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After a rough year in 2013, the U.S. wind energy industry installed 3,600 MW in the fourth quarter of 2014 and 4,854 MW for the whole year. This is nearly five times more than the industry total during its 2013 slump. The U.S. now has an installed wind capacity of 65,879 MW, with another 13,600 MW under construction and an additional 3,300 MW of power purchase agreements signed in 2014. During the opening quarter of 2015, 131 MW were installed (68 turbines). That brought the U.S to more than 48,000 turbines overall, according to the latest report by the American Wind Energy Association (AWEA) released just ahead of the WINDPOWER 2015 Conference that took place in Orlando, Florida in May (a state which is home to 15 wind turbine part factories). Speakers at the show heralded the swift recovery of the industry.
“We continue to improve our technology and lower our costs, creating new opportunities for wind projects and job growth all across the country,” said AWEA CEO Tom Kiernan. “Wind turbine technology has advanced in just a few decades from the Model T era to more like that of a Tesla Model S. Advanced towers, blades and improved electronics to operate and maintain the turbines are all part of this revolution.”
He emphasized the renewed strength of the industry with a near-record new capacity under development across 100 projects in 23 states. This “wind rush” amounts to $23 billion in private investment.
The falling cost of wind energy has attracted corporate and other non-utility purchasers such as Google, Microsoft, Yahoo!, the Mars Corporation, IKEA and Dow Chemical. IKEA purchased two wind farms last year including a 165 MW wind farm in Texas.
New wind resource maps from the National Renewable Energy Lab show the ability for advanced wind turbines to reach stronger winds higher above the ground. This can unlock a previously untapped wind resource area that the U.S. Department of Energy (DOE) says could eventually bring wind energy development to every U.S. state.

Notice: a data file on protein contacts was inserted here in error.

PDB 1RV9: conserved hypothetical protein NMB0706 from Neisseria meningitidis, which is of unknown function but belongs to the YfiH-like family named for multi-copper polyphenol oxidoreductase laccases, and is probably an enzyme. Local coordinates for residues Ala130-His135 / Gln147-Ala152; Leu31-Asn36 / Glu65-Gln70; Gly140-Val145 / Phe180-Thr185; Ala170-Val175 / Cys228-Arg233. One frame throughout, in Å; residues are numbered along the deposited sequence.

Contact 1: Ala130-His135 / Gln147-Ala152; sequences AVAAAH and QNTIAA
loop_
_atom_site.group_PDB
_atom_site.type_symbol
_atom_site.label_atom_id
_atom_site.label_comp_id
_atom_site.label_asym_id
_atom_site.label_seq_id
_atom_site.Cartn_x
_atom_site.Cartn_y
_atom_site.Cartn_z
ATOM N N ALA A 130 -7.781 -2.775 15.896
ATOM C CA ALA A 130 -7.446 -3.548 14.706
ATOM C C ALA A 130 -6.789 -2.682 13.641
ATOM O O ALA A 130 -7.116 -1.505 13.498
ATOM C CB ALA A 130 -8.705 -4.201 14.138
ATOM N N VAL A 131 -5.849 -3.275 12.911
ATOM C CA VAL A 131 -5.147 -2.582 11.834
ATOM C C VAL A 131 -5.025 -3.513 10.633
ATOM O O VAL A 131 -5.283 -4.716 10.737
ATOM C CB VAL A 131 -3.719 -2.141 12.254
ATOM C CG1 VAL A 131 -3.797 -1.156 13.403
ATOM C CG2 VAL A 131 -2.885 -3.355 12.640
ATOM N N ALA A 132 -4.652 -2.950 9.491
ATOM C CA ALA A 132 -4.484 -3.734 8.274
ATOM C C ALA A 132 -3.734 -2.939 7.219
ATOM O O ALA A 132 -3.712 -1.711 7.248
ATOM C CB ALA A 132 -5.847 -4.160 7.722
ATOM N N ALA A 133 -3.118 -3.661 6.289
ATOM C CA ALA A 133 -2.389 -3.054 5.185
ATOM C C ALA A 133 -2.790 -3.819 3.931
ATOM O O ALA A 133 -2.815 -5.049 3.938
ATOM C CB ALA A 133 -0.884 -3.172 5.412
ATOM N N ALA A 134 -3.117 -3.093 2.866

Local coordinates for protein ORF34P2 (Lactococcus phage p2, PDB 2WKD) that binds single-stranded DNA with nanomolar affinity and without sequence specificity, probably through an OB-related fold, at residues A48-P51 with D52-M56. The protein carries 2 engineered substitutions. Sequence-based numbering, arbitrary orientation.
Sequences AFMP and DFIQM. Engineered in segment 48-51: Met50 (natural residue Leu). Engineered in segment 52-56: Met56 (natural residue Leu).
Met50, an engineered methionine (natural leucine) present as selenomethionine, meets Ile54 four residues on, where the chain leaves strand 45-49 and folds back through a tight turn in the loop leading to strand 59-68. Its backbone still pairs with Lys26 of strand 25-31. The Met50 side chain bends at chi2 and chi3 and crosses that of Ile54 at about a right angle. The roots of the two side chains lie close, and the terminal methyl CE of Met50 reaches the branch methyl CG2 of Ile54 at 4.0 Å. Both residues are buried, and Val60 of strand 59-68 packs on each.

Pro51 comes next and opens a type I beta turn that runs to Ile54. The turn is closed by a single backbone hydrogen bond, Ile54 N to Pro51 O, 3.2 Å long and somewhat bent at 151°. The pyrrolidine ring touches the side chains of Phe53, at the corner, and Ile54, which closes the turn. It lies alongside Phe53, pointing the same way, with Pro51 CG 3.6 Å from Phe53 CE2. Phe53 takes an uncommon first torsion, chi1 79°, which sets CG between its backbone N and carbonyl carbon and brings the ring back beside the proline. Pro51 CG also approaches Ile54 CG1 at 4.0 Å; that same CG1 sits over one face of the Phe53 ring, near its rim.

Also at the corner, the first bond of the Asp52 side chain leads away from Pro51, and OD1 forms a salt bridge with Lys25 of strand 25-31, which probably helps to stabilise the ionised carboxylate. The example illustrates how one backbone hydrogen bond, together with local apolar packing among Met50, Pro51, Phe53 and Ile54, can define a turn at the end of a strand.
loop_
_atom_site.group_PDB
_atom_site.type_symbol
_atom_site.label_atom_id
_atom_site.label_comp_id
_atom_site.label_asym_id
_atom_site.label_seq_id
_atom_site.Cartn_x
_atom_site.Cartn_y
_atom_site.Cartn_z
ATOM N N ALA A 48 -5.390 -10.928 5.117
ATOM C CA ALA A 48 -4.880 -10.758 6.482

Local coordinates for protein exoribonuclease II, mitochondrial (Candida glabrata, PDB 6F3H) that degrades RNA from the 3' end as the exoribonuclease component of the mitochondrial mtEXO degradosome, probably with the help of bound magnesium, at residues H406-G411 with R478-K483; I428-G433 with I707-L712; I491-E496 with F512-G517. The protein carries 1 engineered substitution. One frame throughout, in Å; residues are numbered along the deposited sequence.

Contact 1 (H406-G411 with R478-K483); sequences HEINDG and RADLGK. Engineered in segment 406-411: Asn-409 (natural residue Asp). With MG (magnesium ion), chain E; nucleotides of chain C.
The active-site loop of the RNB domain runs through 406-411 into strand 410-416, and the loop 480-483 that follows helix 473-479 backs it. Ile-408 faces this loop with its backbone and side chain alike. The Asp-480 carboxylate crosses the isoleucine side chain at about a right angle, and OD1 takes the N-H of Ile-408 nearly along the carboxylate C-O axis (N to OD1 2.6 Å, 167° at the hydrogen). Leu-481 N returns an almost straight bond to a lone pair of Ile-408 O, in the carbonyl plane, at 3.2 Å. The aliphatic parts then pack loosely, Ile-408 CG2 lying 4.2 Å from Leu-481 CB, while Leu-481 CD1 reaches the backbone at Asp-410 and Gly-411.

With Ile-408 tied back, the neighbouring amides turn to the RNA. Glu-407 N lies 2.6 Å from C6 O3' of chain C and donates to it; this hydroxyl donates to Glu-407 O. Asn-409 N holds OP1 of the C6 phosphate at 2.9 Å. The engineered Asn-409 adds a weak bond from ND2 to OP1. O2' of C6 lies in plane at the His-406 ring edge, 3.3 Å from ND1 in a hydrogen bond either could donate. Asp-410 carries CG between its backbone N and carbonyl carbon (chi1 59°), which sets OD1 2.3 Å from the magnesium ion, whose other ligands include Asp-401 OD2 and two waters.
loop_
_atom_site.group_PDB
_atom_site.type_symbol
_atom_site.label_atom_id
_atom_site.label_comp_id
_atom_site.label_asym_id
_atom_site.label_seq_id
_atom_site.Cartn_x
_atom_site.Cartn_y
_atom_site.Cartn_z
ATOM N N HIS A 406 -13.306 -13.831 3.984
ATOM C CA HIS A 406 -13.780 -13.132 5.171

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“Wind generation has more than tripled in the U.S. in just six years, exceeding 4.5 % of total generation, and we are focused on expanding its clean power potential to every state in the country,” said U.S. Energy Secretary Ernest Moniz during his keynote. “By producing the next generation of larger and more efficient wind turbines, we can create thousands of new jobs and reduce greenhouse gas emissions, as we fully unlock wind power as a critical national resource.”
More than 1,000 U.S. wind turbines are already accessing higher wind resources with towers reaching 100 meters or more above the ground, rather than the 80 meter standard that had been the stateof- the-art for multiple years. Heights up to 120 meters or more are already common in Europe, allowing the stronger, steadier winds at that elevation to be tapped. At 110-meter hub heights, DOE expects the land area with physical potential for wind deployment in the U.S. to increase 54%, and at 140-meter hub heights, the potential land area would increase 67% (Figures 1 and 2).
Further advancement in turbine technology, including raising hub heights to 140 meters and lowering specific power, would open up an additional one-fifth of the land area of the United States for wind turbine locations, lighting up many parts of the country, especially the Southeast U.S.